I can remember him racing in Jacksonville and he beat them all. But they wouldn’t drop the checkered flag. And then when they did drop the checkered flag, they had my father in 3rd place. One of the main reasons that they gave was there was a white beauty queen and they always kissed the driver.
Warrick Scott (WS): Did he ever consider not racing anymore?
FS: Never. That was one of my daddy’s sayings, ’When it’s too tough for everybody else, it’s just right for me.’ Like I can remember one time when we were racing the Atlanta 500 and, um, he was sick. He needed an operation. And I said, ’Daddy, we don’t have to race today.’ He whispered to me and said, ’Lift my legs up and put me in the car.’ So, I took my arms and put behind his legs and I kind of acted like I was hugging him and helped him into the car. He drove 500 miles that day.
WS: How did his racing career officially end?
FS: Well, finances. You know, he couldn’t get the support. Where other drivers that we were competing against had major sponsorships, providing them engineers, as many cars as they needed, he did everything that he did out of his own pocket.
He always felt like someday he’s gonna get his big break. But, uh, for twenty years nobody mentioned Wendell Scott–at one point it was like he never existed. But he didn’t let it drive him crazy. I think that’s what made him so great. He chose to be a race car driver and he was going to race until he couldn’t race no more.
JM: That’s Frank Scott remembering his father, Wendell Scott, who died in 1990. In 2015, Wendell became the first Black driver inducted into the NASCAR Hall of Fame.
More after this short break. Stay with us.
JM: Our next conversation comes from James Ransom and his cousin, Cherie Johnson.
As children, they spent many weekends at their local United Methodist Church in Bradenton, Florida, learning lessons they would remember forever from their larger than life Sunday school teacher.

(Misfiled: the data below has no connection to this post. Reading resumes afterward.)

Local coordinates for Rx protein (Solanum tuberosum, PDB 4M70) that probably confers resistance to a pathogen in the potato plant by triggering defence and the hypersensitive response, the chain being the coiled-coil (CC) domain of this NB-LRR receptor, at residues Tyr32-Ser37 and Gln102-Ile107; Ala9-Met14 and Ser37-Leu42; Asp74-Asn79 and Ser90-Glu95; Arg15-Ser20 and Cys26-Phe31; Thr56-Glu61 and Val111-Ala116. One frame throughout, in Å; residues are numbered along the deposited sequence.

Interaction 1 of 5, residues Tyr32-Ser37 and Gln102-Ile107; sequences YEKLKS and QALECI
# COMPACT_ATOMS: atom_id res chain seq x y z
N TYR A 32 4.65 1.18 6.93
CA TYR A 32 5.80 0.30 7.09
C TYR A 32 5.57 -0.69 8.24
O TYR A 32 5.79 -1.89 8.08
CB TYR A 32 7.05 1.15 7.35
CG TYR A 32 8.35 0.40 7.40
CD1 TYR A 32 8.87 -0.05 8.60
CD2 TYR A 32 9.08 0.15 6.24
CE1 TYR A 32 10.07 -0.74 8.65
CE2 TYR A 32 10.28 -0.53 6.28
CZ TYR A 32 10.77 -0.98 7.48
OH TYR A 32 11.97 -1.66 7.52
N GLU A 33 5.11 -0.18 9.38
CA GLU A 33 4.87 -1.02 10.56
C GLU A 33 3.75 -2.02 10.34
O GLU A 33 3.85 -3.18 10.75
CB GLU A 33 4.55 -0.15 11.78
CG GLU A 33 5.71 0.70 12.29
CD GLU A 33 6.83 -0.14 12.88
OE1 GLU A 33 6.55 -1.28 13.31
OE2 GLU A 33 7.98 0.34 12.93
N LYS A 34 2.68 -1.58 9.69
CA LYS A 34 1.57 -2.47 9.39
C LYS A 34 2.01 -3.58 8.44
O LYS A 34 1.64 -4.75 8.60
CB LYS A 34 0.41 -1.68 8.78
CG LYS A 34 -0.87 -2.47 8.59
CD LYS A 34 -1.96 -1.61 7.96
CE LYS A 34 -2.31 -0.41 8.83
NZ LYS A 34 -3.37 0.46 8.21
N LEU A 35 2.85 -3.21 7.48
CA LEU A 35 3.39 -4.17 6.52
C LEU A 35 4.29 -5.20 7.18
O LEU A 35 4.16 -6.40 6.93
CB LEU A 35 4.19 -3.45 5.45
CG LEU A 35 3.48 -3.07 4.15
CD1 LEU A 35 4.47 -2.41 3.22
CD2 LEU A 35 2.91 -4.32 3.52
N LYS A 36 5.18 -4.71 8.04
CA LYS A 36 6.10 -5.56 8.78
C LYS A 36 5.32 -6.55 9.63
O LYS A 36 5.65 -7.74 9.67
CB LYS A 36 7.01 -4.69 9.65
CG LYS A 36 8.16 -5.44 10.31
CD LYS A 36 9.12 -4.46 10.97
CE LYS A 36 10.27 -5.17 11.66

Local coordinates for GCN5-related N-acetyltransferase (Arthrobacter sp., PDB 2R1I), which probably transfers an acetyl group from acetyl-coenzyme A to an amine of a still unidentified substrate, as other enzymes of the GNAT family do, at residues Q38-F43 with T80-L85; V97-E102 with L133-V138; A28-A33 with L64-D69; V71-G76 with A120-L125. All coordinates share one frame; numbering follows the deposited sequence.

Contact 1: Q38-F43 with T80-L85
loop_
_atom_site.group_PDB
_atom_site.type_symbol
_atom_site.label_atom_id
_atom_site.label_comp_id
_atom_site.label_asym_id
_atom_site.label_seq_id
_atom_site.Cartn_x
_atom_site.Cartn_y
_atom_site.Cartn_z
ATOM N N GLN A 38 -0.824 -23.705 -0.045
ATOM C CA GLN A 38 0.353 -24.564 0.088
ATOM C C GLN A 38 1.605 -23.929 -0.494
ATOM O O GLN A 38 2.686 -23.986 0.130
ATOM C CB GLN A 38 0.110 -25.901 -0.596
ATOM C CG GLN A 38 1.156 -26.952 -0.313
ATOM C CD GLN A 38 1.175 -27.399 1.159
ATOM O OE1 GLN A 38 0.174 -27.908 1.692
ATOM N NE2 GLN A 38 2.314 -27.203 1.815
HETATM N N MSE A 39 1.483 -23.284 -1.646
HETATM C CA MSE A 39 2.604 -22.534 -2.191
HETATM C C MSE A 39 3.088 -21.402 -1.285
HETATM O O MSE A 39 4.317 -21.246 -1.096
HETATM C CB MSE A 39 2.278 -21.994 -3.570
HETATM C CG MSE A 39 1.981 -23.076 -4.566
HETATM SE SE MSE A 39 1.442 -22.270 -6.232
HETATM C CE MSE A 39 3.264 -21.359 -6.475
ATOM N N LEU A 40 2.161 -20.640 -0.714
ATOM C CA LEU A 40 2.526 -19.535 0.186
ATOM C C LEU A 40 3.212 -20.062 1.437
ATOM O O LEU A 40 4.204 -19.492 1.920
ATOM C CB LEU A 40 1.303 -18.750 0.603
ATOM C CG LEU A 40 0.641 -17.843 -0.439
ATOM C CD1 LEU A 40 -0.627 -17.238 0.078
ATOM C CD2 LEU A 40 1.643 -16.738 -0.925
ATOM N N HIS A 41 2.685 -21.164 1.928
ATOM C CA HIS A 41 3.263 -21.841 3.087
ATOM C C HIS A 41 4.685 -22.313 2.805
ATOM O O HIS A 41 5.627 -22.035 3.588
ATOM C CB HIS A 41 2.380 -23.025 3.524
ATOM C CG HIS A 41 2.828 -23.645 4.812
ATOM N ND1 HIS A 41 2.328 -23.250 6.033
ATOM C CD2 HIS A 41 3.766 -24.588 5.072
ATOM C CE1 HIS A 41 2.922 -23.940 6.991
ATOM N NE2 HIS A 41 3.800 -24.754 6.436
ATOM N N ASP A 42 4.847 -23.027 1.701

James Ransom (JR): Let’s talk about Miss Devine.
Cherie Johnson (CJ): Miss Lizzy Devine.
JR: Miss Devine was a wiry lady. She wore summer dresses; she had a bandana and a straw hat, and she was the only person I knew that had more power than my grandmother.
CJ: She wasn’t a mean person; she was stern —
JR: Stern, yes, very stern.
CJ: — and you knew when she said something she meant exactly what she said. In fact, she was our Sunday school teacher. The only thing that would keep you from going to Sunday school, you had to have one foot on the banana peel and the other in the grave.
CJ: That’s the only thing.
JR: There’s no excuse.
CJ: You had to go.
JR: Had to go.
CJ: One of the things that you prayed for when you were in Miss Devine’s class was, ’Lord, please let me get old enough to get out of this class.’ She did the catechism: ’Who made you? God. Where is God? Everywhere.’ She went through and, Lord have mercy please.
JR: This Miss Devine would come in on Sunday mornings to take us to Sunday School. And when I saw her come, Cherie, I thought the leaves would be blowing off the trees, and the sky would go black and the clouds would come in.
And she come in the house one morning and say, ’Children, good morning, children.’ And everybody from my mother on down said, ’Good morning, Miss Devine.’ And she says, ’It’s time to go to Sunday school this morning, children.’ I said, ’Miss Devine, I can’t go to Sunday school today.’ She said, ’No?’ I said, ’No, ma’am.’ She said, ’Why not?’ I said, ’My mother didn’t bring enough clothes for me to go to Sunday school this morning.’ She said, ’Oh, no?’ I said, ’No, ma’am.’ She said, ’Well, what do you have, what kind of clothes do you have?’ I said, ’All I have, Miss Devine, are my pajamas and my tennis shoes.’ She said, ’Well, that’s OK, honey, put your tennis shoes on; we’ll go to Sunday school.’ I looked at my mother and she looked away, Cherie.